[The overall database is claimed to show a 5 Sigma departure from expectation.] I doubt it when corrected for [selection] problems and in some cases multiple analyses.
We don't do multiple analyses, and do not have a need for corrections. There is one exception to this, namely the Y2K analysis Dean Radin did. He said that he tried several variations before choosing the best representation. That case is included in the formal database, with a Bonferonni correction of a factor of 10. (The detailed presentation discusses the correction. The event is excluded in our formal parametric analyses.) In addition, I did a number of exploratory analyses with different algorithms but a similar fundamental hypothesis—variance reduction at midnight, and I found that most of them showed evidence of structure focused on midnight. Check the Results page, and the explorations that are linked from the Y2K analysis in the formal results table.
How do you choose which
events to count and which not? The GCP has consistently ignored many major events of high spiritual value with 1 to 20 x 10^6 people in India. e.g., India was left out of the analyses all together, as far as I know, even though they account for about 1/6 of the world's population.
In fact, India figures prominently in several formal predictions: India, Train Crash, 990801, Typhoon, India, 2 Hours, 991029, Typhoon, India, 24 Hours, 991029-30, Just A Minute, 1 Min Epoch, 20000101, Kumbh Mela, India, 20010124 and in several more exploratory analyses, including the elections in October 1999. The GCP does not pretend to assess all worthwhile/reasonable/major events, but we definitely have not ignored India.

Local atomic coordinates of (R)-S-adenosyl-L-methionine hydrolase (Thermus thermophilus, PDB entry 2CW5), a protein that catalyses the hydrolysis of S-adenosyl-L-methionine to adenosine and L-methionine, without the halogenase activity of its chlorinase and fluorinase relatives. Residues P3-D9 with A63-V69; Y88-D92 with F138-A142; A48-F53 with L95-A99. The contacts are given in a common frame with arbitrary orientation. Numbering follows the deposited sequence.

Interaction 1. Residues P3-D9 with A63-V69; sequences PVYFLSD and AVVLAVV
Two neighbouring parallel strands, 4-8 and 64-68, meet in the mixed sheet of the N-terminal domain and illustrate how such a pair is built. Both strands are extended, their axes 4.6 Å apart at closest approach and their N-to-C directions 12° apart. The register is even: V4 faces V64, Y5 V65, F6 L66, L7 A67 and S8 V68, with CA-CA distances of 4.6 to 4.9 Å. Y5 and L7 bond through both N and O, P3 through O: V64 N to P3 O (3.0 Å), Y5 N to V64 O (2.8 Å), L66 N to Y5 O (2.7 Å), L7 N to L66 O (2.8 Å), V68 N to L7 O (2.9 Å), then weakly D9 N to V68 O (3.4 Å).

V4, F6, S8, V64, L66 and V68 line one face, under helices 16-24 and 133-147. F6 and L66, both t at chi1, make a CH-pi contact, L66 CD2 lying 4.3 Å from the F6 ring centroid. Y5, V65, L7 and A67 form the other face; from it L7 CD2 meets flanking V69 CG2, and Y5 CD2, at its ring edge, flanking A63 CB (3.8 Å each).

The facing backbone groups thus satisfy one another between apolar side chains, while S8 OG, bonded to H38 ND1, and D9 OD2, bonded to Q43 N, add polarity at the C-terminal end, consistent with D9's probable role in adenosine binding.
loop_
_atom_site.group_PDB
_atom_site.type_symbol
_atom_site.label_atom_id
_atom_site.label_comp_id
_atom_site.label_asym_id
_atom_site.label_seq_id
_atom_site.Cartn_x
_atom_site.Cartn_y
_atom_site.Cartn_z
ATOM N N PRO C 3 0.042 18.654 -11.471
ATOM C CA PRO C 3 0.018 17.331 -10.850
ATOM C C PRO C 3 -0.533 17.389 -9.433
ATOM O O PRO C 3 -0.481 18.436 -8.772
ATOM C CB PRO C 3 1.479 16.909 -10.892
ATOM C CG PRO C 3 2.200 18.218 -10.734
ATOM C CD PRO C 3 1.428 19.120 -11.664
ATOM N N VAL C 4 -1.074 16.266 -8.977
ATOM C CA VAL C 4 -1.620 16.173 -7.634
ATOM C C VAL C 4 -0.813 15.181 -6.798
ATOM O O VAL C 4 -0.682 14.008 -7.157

Pongala is another example. Each year at a specific time and date 1+ Mill women only gather and light a fire in honor of Bhadrakali at a specified instant. Surely if the GCP folk think that a meeting of 100 odd (very odd indeed :-) ) people at the PA in NY can whack the GCP, then surely Pongala must, and [so] must also many other events that are nearly continuously [happening] that we do not know of. Maybe some folk might think that this is why the generators appear random in the first place!